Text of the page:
Four theories to explain Hillary's stunner.

A mostly political Weblog.
Jan. 9 2008 5:04 AM

Hillary Stuns--Four Theories

Bonus 5th Theory just added!

(Continued from Page 18)

One Hed Fits All: Are you impressed with a drop in home values of 6.6% over a year? It doesn't seem like such a big correction, given the dramatic run-up in prices over the last decade or so. ... And don't declining prices make housing more... what's the word? ... affordable?** ... This evening NBC Nightly News billboarded a "housing CRISIS." (Link available here.) I thought a "housing crisis" was when people couldn't find housing, not when it got cheaper. (NBC's expert: "It's very, very difficult to find any silver lining." No it's not.) ...

P.S.:Instapundit suggests  that the press may (in the words of a reader) "scupper Main Street confidence" in the economy when all it really wants to do is scupper the Republicans. You'd think the Fed or someone would address this structural issue by creating a reliable way for reporters to sabotage Republicans directly, without having to go through the intermediate stage in which they drag the entire economy down too. Sort of an earned "path to partisanship": For every sensible, non-hysterical story about the economy's perturbations under a GOP president, Dem-leaning reporters get to apply an anti-GOP double standard in a non-economic story. ...

**--Update: "Affordable housing," and "housing crisis," as traditionally used by critics on the left, includes rental housing. If the credit crunch prevents people from buying houses, and those houses are sitting around unsold, they'll be rented, no? Which will tend to drive rents lower. Am I missing something? (This is a response to Bill Quick  and others). ...

More:   Quick responds that rents in San Francisco are going up, as people who can't get a mortgage to buy a home crowd into the rental market. Hey, the same thing happens in my neighborhood!. But it's a short-term (and maybe localized) effect, no? Speculators who own houses have an interest in renting them rather than leaving them vacant--even at bargain rents. I would very much doubt it if rents are rising in overbuilt South Florida, for example. .. [pause to Google] ... Yep.:

Depressed housing market is good news for renters 

Glut of property makes it cheaper than buying home

Harriet Johnson Brackey/Personal finance

December 9, 2007

What a good time it is in South Florida for renters.

Rent is falling and renters have their pick of places to live: Apartments, condominiums, apartments that used to be condos that have gone back to apartments. Not to mention single-family homes for rent from accidental landlords. ...[snip]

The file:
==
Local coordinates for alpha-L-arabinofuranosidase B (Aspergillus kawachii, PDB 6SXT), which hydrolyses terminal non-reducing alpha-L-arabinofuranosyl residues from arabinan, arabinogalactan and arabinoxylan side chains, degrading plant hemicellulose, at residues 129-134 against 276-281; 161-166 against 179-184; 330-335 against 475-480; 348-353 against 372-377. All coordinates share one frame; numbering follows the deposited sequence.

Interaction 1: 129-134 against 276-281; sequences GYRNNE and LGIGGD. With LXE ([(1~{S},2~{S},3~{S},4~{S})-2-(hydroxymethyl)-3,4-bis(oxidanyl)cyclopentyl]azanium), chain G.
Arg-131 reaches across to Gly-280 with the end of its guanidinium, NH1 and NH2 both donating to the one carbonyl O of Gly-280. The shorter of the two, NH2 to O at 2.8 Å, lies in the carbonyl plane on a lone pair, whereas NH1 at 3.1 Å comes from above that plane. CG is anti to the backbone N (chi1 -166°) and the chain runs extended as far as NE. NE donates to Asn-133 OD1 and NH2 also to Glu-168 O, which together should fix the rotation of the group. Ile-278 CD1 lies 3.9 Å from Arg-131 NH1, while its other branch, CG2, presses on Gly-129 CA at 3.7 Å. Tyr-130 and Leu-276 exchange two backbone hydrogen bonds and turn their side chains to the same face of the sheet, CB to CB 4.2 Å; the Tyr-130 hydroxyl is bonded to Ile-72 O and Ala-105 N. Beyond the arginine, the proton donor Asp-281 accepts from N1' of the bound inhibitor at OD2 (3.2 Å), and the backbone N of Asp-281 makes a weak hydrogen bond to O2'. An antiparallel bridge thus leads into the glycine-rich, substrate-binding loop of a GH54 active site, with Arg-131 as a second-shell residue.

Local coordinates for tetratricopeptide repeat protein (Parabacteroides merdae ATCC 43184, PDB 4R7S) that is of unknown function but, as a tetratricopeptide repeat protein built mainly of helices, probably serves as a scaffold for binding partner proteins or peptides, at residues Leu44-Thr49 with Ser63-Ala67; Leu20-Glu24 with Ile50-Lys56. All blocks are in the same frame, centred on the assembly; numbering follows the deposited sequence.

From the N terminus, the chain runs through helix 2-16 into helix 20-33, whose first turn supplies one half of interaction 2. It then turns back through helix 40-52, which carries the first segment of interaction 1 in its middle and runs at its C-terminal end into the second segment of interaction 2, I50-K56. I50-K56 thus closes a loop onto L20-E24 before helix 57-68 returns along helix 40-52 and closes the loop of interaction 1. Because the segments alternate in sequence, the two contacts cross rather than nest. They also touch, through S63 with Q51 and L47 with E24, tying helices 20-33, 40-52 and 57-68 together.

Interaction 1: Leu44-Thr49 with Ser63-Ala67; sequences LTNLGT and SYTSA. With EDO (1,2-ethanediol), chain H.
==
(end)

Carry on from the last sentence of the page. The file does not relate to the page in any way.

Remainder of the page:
Research from Axiometrics, a Dallas firm that studies major apartment markets around the country, shows that rents in Fort Lauderdale in the third quarter of this year are down by 2.2 percent compared with last year. In Palm Beach County, the decline is 7.8 percent and in Miami-Dade County rents are off by 0.7 percent.

"In a lot of the overbuilt markets, it's better to be a renter than an owner," said Axiometrics President Ron Johnsey.

Again, I'm not saying the credit crunch isn't a problem. I'm not saying that a lot of middle class Americans haven't bet a lot on the continued rise in their homes' value, or that if they take a big hit the resulting slowdown in their spending might not tip the whole economy into a recession. (But it might not!) I'm saying that during the runup in housing prices the air was filled with complaints from the left that the rich were bidding up the value of housing, which was becoming unaffordable for ordinary Americans whose wages were rising only slowly, etc.. Now that this process is unwinding, some of this affordability problem is presumably being corrected. I'm amazed Quick resists this point. He must own. ...

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Corner reactions here. ... 7:57 P.M. link

___________________________

Is illegal immigration like crime in New York: They said it could never be reduced, until it was? More evidence that even the mild efforts at border control are having an impact.

a) The Gran Salida continues, reports Reuters, although the story offers no hard numbers (just a reported "spike" at a Mexcian consulate).  Instapundit notes that one non-enforcement explanation--a shift in exchange rates--doesn't appear to hold water.

b) And they don't keep on coming: Meanwhile, the LAT reports on a decline in incoming illegal immigration, and the paper has some numbers. ... Mexicans who say they plan to seek work abroad: down by a third. ... Border arrests: down by 20%. ... Most significantly:

The growth rate of the U.S. Mexican-born population has dropped by nearly half to 4.2% in 2007 from about 8% in 2005 and 2006, according to an analysis of census data by the Pew Hispanic Center. [E.A.]

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